Good Design Supports User Ability

Good Design Supports User AbilityWhen you begin to design a website, one thing to keep at the forefront of every choice you make is “What do I want my users to do?” Whether it is consuming content, making a purchase, or sharing information, every website has an intended behavior that it asks its users to do. Your job as a designer is to make that behavior as easy as possible.

B.J. Fogg defines ability as a function of the scarcest resource a user has. That resource might be time (something that takes hours won’t be within the ability of someone who only has five minutes), skills (something that requires coding isn’t within the ability of someone who doesn’t know how), or information.

I recently found myself purchasing health insurance on the Massachusetts Health Connector with my ability as a user hampered by a lack of information.

Actually shopping for the policy wasn’t too hard. I entered the requested information about my household members, then was able to compare available policies. I chose the one I wanted, added it to my shopping cart, and checked out.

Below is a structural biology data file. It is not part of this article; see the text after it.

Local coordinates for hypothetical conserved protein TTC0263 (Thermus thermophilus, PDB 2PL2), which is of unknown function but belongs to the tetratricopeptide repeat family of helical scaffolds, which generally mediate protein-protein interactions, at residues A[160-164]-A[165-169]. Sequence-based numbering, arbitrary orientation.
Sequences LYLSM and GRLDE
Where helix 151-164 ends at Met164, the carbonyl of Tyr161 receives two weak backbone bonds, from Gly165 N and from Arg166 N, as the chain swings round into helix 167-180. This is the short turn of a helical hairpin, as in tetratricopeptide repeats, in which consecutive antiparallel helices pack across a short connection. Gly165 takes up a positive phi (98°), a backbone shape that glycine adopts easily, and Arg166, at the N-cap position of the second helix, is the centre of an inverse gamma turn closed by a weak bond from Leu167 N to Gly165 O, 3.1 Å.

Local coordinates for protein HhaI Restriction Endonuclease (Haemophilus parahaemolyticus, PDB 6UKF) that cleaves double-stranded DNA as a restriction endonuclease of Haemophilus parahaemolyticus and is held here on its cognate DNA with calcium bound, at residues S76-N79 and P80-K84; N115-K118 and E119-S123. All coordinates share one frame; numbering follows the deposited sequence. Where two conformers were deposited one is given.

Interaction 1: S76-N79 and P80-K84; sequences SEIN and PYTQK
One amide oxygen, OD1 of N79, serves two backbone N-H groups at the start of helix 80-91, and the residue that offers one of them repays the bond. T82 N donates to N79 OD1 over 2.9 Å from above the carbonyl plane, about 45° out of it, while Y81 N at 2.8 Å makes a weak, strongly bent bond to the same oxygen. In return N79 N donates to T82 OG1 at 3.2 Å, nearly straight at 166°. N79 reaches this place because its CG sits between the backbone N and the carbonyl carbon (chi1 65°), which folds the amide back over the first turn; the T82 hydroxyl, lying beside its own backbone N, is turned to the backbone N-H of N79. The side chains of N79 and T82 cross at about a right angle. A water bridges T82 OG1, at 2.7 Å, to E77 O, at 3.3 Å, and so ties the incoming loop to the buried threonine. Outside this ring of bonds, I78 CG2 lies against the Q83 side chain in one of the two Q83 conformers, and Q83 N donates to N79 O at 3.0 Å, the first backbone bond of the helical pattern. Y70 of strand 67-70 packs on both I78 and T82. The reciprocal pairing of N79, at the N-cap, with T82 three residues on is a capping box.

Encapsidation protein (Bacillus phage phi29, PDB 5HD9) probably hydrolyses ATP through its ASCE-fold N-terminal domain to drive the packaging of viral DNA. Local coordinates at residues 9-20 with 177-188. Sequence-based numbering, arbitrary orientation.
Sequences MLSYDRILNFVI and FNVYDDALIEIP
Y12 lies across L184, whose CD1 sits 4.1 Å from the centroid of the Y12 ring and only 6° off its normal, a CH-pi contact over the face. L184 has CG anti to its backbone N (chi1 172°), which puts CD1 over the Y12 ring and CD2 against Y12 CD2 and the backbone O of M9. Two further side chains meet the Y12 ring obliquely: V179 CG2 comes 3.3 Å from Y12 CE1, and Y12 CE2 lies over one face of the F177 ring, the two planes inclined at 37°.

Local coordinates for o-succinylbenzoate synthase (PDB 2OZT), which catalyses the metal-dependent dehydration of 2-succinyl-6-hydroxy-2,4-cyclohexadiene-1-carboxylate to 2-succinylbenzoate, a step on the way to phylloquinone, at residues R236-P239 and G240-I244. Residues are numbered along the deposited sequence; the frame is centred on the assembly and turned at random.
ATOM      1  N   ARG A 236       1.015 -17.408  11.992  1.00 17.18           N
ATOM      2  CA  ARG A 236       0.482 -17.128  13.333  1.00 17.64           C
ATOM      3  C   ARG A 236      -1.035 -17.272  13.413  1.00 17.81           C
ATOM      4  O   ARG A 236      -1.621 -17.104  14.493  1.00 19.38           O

Then I was asked for two things: Payment, and eligibility documents. There were no instructions on how to provide either one of these.

I was eventually able to figure out how to make a payment thanks to a combination of Google and trial-and-error. As for eligibility documentation, here is what the Health Connector tells me:

Where's the action?
Where’s the action?

It tells me which documents I need to provide, and by when, but nowhere is there information about where to send the documents. I don’t know if I need to provide a hard copy by mail, scan something to upload, or some other transmission medium. Because of a lack of information, my ability to complete this behavior is hampered.

It was particularly disappointing to come across poor design in the Health Connector because getting appropriate coverage is both important and difficult, especially for people with lower health literacy. The Massachusetts exchange is also often cited as one of the better ones, since it was one of the first and most utilized.  It’s concerning that what is supposed to be a good version of the software has such a glaring ability problem.

If you’re designing a website, ask yourself:

  • What do I want my user to do?
  • If I were the user, what would I need to know, have, or get to perform this action?
  • How can I as the designer provide those resources?

When designers don’t take this perspective, users end up deprived of the ability to take the right action.